Poem: 17


One more sick

abandoned child

take Lucifer’s hand

and go Heaven up

to rain down wild

with hate no heart

Your Mother left dark

Father a hole

nothing you took

would fill your soul

The world now turns

17 lighter

Shattered and sadness

killing the gladness

Add to the countless

that suffer their fate

The spirits gather round

holy disquieting gate

for they wait

in bloodless shock

as the next enter

their flock

 

 

 

 

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Poem: Birth


Out of the dark woozy womb

sliding toward the grasping fingers

They grab

then point

set a course to go

Crawling

knees of grass patterned words

written from The Mother

Until upright

feet meet pavement

and head far from the beginning

there is no turning back

It is black

unlit

Slipping farther away

deeper

Into no-one

or maybe

everyone

To wander and wonder

looking upon the staring reflection

and seeing

faceless recognition

Wanting to stick it

back in

and start over

 

 

Poem: 1956


Forbidden love

is tossed back

into the arms of the hand

the throw of the gamble

that most fear to play

Yet

under cover

‘neath the sweaty dark

of the hidden night

in the pulsing fury

of times angry divide

A union

of color

entangled together

through tension and tender

White wanting in concealed desire

wrapped in Black brave

Heart marches

toward an outlawed end

Bound

Round

Babe

Racial

Bye

Given gone away

to spare the agony

of blasphemous belonging

Two

split to wander separate worlds

One

drowning in the blood

of both

Happy Birthday Mom 


It has not been an easy year but this amazing woman reached this incredible milestone with the strength and dignity I’ve always admired in her. Facing tough setbacks in her nearly perfect health, she was undaunted by the changes in her. Her ever positive outlook on life has kept her moving and healing, but mostly is an inspiration to all of those who know her.

From the time I was small she taught me that I could be anything I wanted, something I have passed on to my daughters. Her help has allowed me to figure out my path and feel a sense of security. 

This time living near my Mother has been a blessing after spending  so many years apart. She has given me more than I can really express. And really without her decision so many years ago, when she knew adopting a little girl was something she needed to do, I’m not sure where I would be today. 

Happy 90th Mama. I love you. 

Poem: The Give Away 


Do you search 

in the still of the night 

when memories moth-drawn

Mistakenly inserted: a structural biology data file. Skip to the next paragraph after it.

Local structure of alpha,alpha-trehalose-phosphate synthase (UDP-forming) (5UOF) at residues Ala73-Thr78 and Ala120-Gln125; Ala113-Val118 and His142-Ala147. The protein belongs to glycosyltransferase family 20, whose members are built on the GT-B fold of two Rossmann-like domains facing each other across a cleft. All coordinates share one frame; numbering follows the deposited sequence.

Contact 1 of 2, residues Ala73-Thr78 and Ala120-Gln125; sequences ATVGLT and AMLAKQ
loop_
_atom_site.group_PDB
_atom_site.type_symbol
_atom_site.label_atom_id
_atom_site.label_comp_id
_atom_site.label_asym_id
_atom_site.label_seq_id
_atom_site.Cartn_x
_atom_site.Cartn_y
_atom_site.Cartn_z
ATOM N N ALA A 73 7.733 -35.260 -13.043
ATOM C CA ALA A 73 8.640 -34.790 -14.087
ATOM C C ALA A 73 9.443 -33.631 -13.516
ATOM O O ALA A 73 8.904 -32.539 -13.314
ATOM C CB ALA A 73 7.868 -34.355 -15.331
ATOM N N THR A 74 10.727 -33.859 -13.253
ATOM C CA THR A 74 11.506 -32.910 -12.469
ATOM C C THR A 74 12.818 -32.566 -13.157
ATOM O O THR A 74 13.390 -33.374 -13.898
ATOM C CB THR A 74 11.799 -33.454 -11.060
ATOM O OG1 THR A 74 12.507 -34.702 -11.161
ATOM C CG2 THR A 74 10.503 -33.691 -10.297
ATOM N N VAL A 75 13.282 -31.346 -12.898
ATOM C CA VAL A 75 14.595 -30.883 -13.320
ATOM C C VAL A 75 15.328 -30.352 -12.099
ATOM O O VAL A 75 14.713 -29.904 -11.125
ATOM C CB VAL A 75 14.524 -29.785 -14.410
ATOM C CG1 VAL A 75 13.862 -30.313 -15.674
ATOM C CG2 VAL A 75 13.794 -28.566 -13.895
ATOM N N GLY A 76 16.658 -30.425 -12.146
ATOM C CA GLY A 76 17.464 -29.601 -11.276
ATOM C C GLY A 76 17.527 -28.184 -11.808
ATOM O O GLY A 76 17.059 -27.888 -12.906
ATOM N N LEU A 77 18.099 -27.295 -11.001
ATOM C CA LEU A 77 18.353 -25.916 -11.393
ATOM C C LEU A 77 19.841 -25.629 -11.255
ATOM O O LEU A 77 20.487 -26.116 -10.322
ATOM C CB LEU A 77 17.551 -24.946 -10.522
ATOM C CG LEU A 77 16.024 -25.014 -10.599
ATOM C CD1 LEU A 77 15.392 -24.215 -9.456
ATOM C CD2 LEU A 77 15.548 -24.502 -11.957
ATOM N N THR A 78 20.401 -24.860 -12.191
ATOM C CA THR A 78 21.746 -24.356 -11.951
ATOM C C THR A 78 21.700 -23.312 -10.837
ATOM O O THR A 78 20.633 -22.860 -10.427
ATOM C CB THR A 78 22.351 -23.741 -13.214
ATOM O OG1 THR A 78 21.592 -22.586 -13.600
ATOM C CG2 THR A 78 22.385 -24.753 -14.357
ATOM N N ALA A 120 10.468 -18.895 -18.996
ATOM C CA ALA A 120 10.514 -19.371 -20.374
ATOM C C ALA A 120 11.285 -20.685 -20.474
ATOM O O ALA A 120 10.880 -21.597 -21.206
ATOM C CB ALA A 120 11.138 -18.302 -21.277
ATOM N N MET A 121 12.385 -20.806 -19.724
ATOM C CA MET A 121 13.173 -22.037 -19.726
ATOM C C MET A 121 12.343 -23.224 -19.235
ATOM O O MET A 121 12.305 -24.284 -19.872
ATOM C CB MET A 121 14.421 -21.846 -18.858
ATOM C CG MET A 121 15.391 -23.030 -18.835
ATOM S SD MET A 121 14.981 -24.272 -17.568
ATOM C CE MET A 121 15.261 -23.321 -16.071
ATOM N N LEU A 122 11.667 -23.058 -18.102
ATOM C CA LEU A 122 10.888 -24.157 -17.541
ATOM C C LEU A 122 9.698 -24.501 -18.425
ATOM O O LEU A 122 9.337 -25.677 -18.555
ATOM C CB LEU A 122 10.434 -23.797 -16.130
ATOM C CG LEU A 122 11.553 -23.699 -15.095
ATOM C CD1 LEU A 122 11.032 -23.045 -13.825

cling to fire lit sparks

Do you lay

quietly wondering 

in faces that pass

from mirrored creations 

What has become 

of the give away gift 

turned over to fate

gone from grieving decisions 

Is she there

feeling my midnight ache

dark slice alone 

when you could have been mine

Unintended Consequence


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The law of unintended consequences….

I heard this term used today and it was new to me. It intrigued me. In looking it up, I found that the context that it is often in reference to the human effect on the environment (usually negative). But I wondered about it within my own life. Surely this law has played a role somewhere….

In thinking about it, initially I believed it was my haphazard approach to living that would bring unintended consequences to my life. So many of my previous decisions seemed terribly unplanned; my huge degree of boredom would motivate me into life altering steps with utter abandon. So then, of course, there would always be unintended consequences to these choices. Ones that propelled me forward down a path that allowed no turning back.

Sometimes, others choices set me down these unintended paths–the consequences to be paid then were hefty and to be dragged with me forever. But they defined me too and made me the person I am. Good? Bad? At moments, either/both… The weight of these, had they been changed, could have reset the entire course of my journey. Had they understood the consequences completely, where would I be now? Different consequences I suppose.

But really, even with a direct approach to life, I still face things unintended. Don’t we all? Think about it: what may be the unintended consequence of each action we take? It’s all ripple effect. It can be huge. Or maybe just something simple. The point is that nothing we do is without meaning. We bounce off of something else.